Benedict Andrews on “The Return of Ulysses”

The Return of Ulysses depicts a culture of trauma. The aftershocks of the destruction of Troy are still felt in Ithaca. The distant war is coming home. The myth has two distinct emotional centres, orbiting each other – Penelope longing for Ulysses, and Ulysses, a stranger in his own home. We become voyeurs into their lives, watching – in extreme close up – the agony and hunger of their waiting.

Penelope has been waiting for Ulysses’ return from war for over a decade. Most people around her believe that she should accept his death and move on – take another lover or get married for the sake of her emotional health and the political fate of her kingdom. She experiences life as if it were a becalmed ship on the sea. She can’t go back or can’t move on. Time for her is frozen yet filled with burning longing. Melanto accuses her of being addicted to grief mixed with an unfulfillable, erotic craving. Penelope is in a state of suspension – unable to claim the happy life she knew before the war, unable to properly mourn her missing husband. She is consumed with intense longing, the agony of waiting, the drug of remembrance.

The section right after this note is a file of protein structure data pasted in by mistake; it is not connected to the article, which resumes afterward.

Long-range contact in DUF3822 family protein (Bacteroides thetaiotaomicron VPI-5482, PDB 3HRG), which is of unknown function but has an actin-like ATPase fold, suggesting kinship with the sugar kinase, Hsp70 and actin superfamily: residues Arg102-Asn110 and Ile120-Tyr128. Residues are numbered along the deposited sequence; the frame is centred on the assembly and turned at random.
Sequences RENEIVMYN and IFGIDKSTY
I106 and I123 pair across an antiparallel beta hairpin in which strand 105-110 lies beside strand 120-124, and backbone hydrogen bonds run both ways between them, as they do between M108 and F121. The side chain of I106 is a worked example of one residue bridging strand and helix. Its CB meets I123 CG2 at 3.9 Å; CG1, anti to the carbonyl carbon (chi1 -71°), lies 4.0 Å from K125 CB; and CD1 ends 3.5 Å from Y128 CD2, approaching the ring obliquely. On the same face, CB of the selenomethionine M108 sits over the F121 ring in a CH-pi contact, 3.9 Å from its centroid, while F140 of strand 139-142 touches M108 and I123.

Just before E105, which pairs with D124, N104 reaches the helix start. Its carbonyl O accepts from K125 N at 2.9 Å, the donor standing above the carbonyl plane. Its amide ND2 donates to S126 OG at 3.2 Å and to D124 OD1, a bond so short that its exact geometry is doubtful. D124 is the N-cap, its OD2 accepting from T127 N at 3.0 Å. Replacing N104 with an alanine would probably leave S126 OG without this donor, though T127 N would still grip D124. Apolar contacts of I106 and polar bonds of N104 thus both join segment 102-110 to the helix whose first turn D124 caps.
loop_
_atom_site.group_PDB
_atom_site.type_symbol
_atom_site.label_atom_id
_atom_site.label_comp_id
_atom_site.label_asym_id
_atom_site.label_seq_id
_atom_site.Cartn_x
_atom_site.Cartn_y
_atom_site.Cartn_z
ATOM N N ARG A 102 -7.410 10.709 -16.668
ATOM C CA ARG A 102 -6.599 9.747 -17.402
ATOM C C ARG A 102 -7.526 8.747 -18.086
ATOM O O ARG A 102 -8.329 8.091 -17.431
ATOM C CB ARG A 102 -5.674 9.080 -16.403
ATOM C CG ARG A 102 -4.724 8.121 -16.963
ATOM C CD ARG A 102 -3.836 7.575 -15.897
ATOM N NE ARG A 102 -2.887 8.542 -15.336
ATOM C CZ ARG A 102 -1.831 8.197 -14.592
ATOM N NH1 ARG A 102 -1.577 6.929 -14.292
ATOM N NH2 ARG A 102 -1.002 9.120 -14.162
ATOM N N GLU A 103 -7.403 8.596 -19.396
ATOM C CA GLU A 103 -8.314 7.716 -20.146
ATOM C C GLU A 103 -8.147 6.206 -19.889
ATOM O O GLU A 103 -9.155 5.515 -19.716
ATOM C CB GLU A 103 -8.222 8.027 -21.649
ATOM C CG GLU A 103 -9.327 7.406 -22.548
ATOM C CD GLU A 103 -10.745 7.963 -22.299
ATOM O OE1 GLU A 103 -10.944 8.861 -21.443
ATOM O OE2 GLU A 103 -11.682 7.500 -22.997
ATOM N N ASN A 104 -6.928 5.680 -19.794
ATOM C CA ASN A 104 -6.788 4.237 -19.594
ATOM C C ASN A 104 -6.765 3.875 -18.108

Ulysses is an alien in his own life – a damaged soldier returned from war. He washes up on the shores of his old life without recognising his homeland. He suffers from amnesia. His reality is splintered. He’s no longer certain what’s real, whether he’s dreaming or awake. Inhabiting this borderline where reality and dream blur, he meets the goddess Minerva disguised as a boy. He learns that he has returned home, and he enters home transfigured into an old man – an outcast, the lowest in society. Unrecognizable to his family, friends, servants, even himself, Ulysses the wanderer wears the shadow of death. From war and from his odyssey, he carries a buried violence which explodes when he kills the suitors transforming his former home into a slaughter house – bringing the war home.

The tension of the opera lies in waiting: the agony of Penelope’s waiting versus the ticking bomb of Ulysses’ violence. After the the trauma, damage, and misrecognition, these two protagonists, who have been sharing the stage but never united, finally meet each other and sing together. When at last they recognise each other, they sing of love, transcendent joy and spring renewal. The wealth of their homeland is based on the distant war which has been flickering away on the television. The cost of that war can no longer be hidden at home. A cycle has ended. Their intense love suggests a way out of the damage. A glimpse of a new time. It is a bruised, hard won love belonging to lovers who have lost each other, lost themselves, yet finally come home to the harbour of one another. They offer a love which recognises human frailty.

Benedict Andrews